I've seen numerous reports lauding the sales effectiveness of unaided awareness and positioning advertising. Unfortunately these reports do not contain a smidgeon of evidence that the advertising efforts actually increased sales. And even if they provide anecdotal evidence that sales do increase with their advertising, the "evidence" is at best anecdotal.
In fact, such reports usually ignore sales as an objective replacing them with subjective objectives that have little to do with increasing sales. They make no pretence that their efforts yielded sales sufficiently to justify their astronomical budgets.
What would have happened in the same markets if they had done nothing? The results might surprise us.
External events and other activities that have little to do with advertising may affect sales for more than assumed by many. What's worse, these external influences are often unpredictable and difficult to identify.
In the direct marketing arena, we have actually run matched markets withholding advertising in some markets (making them control markets) and compared them to sales in markets where there was advertising activity. Many times, the sales increases occur at nearly the same levels whether we advertise there or not!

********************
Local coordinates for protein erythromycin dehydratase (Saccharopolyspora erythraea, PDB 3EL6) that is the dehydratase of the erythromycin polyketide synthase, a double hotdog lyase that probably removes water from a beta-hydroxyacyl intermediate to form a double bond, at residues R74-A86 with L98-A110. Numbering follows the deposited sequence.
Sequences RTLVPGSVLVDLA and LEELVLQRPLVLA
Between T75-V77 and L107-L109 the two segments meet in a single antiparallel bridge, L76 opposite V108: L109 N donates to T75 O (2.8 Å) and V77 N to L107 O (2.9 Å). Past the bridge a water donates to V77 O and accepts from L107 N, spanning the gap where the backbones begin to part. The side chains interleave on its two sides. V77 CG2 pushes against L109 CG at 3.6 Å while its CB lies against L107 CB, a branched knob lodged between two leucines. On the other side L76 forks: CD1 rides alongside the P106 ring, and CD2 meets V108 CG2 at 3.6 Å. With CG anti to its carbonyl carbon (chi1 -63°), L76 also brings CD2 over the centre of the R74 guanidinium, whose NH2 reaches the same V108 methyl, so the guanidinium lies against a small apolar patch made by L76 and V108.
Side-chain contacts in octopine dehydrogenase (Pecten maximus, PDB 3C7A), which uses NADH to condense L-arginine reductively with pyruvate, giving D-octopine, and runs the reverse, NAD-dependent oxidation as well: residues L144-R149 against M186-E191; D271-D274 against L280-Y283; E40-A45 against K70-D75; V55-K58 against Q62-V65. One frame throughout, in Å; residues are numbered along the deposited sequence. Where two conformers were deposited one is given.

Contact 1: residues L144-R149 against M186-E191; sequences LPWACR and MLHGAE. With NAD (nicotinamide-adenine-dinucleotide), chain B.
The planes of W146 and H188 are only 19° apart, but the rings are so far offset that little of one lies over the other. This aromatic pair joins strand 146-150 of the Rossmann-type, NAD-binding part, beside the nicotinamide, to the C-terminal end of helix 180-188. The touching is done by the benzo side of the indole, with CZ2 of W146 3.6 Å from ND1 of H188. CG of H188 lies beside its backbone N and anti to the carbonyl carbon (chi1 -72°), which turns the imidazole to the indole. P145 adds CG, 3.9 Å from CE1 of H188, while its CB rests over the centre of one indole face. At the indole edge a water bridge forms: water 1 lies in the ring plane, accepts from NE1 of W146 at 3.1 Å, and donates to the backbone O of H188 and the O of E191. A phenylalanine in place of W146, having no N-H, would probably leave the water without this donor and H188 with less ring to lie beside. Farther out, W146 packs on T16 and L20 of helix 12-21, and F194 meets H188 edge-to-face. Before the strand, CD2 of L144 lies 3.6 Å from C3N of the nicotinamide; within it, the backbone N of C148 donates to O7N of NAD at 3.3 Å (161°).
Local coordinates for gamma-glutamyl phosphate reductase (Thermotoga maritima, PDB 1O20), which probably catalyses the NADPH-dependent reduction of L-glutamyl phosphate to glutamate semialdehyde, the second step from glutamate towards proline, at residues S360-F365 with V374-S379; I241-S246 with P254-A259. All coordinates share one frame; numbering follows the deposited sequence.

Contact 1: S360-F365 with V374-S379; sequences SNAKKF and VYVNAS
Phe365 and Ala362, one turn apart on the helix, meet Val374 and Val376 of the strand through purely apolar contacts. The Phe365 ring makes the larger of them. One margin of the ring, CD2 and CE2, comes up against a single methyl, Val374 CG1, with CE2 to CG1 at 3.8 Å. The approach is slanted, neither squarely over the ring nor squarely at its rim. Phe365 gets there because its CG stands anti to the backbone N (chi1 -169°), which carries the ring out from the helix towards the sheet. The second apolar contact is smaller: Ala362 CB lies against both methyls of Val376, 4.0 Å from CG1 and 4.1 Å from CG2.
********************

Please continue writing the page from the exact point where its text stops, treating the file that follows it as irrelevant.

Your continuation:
For example, when promoting to a three million-name database of past customers for one of my clients, we would run a random select of all names and withhold mailing to a part of the names. Often we saw little difference between those who got the mailings and those who did not.
We might get a 1.6% response on those mailed and a 1.2% on those not mailed. We then had to evaluate the cost for improving the response between those two numbers amounting to .4% response.
If the financials did not justify the mailings to certain segments, then we would cease mailing to them.
Branding should undergo the same rigors to validate budget increases, budget reductions or even budget elimination. Unfortunately, reliable measurement tools for doing this precisely are either not used, not supported or non-existent in most organizations.
So general awareness or positioning advertising has to find a more reliable way to evaluate its effectiveness when competing for dollars against other communications strategies such as PR, sales promotions and direct marketing.